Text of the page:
Montgomery Mayor Steven Reed recently received the National Mayor of the Year Award at the 123rd National Black Business Conference in Atlanta.

The National Business League, the National Black Chamber of Commerce and The World Conference of Mayors hosted the conference. The event featured 1,000 black businesses and professionals and a keynote speech by civil rights attorney Benjamin L. Crump.

"In everything we do, our goal is to foster a culture of diversity, equity and inclusion," Reed said. "This includes working to close the racial wealth gap by ensuring Black-owned businesses and entrepreneurs have access to the capital, capacity and information necessary to not only sustain – but grow – their operations."

In a release, Reed's office touted his incentives for supporting black businesses, boasting a 300-plus percent increase in black-owned businesses participating in the municipal contract process.

"Through Mayor Reed's efforts, Montgomery has been heralded as a hub for Black entrepreneurs," the release stated. "The Black Information Network examined research compiled by and Overheard on Conference Calls and listed Montgomery as the second-best city in the nation for Black entrepreneurs to start or own a business. With 28.5% of businesses in Montgomery owned by African Americans, Alabama's Capital City leads all others listed in NerdWallet's research findings."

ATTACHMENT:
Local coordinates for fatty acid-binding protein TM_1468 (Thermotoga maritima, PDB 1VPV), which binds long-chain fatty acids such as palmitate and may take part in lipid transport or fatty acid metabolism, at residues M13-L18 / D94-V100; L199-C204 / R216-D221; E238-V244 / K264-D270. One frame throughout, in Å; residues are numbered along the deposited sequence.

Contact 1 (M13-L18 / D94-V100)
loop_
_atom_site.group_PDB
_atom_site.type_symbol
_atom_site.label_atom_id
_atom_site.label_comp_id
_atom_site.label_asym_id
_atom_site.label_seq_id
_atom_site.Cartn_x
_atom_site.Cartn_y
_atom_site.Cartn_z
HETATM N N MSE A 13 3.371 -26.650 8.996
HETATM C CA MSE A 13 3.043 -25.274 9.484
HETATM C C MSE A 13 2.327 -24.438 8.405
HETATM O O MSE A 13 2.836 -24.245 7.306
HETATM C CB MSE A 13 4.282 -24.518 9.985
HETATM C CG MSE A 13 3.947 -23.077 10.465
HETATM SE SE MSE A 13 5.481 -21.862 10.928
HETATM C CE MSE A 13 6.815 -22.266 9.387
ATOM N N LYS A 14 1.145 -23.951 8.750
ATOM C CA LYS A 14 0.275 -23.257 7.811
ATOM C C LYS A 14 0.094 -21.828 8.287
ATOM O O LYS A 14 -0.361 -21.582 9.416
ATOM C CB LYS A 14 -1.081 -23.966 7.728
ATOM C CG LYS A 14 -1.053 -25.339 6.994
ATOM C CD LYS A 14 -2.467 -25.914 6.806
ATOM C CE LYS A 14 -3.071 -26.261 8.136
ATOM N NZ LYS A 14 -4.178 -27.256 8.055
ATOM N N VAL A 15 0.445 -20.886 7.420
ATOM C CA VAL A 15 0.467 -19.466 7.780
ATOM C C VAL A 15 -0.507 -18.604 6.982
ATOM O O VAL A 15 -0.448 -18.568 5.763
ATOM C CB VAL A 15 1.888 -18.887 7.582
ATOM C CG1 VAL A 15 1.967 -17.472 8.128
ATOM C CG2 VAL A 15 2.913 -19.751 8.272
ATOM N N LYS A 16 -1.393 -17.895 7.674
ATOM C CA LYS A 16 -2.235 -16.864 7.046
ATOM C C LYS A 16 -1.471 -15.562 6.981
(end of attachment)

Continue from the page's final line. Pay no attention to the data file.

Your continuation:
Previous recipients of the award could not be located on the internet or the respective websites of the hosts.

Reed wasn't the only Alabama face at the conference.

Montgomery native and civil rights attorney Fred David Gray received the Booker T. Washington Lifetime Achievement Award.

Former Tuskegee Mayor Johnny Ford also attended the conference, brandishing the teachings of the Nation of Islam to bolster black businesses.

"This conversation about Black business, that's what the Honorable Elijah Muhammad, as well as Minister Farrakhan, they believe in," Ford told The Final Call. "Black people supporting their own businesses, Black people governing their own businesses, Black people turning over the dollar in the Black community. We hope to accomplish all of that as a result of a conference like this," 

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